With that, Peterson said the market will be closely watching harvest progress as it wraps up and what producers may do with their crop.
“If you’re one of the producers who were fortunate enough to get your crop off before some of the weather impacts and you didn’t have DON issues to start with and had good hard count, I think the value on that durum will continue to improve,” Peterson said.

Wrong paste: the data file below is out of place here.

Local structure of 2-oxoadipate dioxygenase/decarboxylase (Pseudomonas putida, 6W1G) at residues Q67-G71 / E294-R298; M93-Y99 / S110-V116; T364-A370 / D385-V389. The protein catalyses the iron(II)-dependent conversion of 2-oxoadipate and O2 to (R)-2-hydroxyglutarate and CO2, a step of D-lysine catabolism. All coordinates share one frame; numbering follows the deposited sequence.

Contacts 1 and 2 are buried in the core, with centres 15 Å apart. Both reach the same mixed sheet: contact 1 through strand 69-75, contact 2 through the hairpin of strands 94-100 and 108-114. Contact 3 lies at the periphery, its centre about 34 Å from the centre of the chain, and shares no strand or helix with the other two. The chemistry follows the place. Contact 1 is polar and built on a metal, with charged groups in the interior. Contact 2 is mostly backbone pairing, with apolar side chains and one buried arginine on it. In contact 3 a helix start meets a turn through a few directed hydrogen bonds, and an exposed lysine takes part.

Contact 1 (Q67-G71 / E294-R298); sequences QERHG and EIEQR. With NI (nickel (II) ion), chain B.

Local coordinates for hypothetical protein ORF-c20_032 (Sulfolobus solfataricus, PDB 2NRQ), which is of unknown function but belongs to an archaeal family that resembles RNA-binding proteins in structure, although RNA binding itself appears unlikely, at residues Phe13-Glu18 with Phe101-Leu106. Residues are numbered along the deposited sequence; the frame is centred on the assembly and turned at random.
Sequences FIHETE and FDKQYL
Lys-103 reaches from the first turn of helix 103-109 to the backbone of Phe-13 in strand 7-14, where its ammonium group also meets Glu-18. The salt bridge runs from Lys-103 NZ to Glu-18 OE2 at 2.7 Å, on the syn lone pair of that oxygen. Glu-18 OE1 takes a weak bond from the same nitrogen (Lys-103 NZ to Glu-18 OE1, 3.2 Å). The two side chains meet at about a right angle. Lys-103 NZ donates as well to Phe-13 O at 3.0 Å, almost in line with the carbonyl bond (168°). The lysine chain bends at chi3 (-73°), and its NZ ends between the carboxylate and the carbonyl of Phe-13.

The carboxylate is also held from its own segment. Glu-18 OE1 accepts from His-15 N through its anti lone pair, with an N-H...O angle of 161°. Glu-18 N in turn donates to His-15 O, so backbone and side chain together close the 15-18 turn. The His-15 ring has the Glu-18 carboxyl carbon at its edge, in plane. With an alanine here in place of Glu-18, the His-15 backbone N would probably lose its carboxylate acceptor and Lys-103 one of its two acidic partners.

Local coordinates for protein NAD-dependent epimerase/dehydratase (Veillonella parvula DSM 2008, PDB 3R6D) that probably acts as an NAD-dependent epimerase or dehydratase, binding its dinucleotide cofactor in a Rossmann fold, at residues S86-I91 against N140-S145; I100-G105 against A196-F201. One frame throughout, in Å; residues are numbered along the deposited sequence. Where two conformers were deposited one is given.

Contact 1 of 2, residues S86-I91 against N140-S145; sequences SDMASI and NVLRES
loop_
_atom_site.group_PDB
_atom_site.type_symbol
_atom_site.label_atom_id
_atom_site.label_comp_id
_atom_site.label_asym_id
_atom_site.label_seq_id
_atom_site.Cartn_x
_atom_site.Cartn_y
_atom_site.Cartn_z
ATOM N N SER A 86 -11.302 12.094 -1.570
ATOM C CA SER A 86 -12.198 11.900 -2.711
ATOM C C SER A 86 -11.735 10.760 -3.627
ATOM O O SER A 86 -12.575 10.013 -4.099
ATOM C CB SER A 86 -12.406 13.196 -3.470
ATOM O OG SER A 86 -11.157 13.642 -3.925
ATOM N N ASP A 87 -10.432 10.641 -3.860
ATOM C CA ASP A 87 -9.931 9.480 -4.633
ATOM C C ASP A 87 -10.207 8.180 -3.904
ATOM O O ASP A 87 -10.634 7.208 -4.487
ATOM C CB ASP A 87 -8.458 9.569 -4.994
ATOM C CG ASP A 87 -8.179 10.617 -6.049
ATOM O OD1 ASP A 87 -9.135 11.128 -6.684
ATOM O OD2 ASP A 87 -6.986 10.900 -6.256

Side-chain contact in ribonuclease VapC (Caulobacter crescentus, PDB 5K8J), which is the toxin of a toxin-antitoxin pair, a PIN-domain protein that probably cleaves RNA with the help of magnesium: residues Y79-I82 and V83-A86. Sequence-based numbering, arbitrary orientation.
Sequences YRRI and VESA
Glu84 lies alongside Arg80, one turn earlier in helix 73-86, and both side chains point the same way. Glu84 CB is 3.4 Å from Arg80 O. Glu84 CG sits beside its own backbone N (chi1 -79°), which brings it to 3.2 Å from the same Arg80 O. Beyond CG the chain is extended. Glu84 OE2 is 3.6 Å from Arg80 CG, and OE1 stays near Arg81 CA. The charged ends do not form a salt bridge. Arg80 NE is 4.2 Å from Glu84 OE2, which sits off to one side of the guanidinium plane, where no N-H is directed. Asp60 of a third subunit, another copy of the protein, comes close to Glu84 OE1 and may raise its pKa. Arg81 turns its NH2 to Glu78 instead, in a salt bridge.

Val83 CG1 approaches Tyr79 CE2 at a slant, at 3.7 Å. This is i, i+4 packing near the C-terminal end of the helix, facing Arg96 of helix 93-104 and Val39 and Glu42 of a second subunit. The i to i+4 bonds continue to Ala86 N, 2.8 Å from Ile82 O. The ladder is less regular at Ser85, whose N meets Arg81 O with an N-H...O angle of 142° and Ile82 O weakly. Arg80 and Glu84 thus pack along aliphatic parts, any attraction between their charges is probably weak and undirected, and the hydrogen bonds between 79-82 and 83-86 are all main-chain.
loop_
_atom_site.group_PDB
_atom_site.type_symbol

“The lower end durum is really a challenge to not only producers, but also the grain handling system, because there was a fair amount of low protein hard red winter wheat which is competing for feed demand,” he continued. “Our spring wheat crop has a lot of falling number issues in areas which is going to compete for feed demand. And then you add the durum crop in, and also barley had a lot of low quality production, so that lower end durum is probably going to struggle and I think some producers will look at crop insurance options to try and offset some of the value loss that they’re going to see in the market due to ill-timed, unprecedented rain events in September.”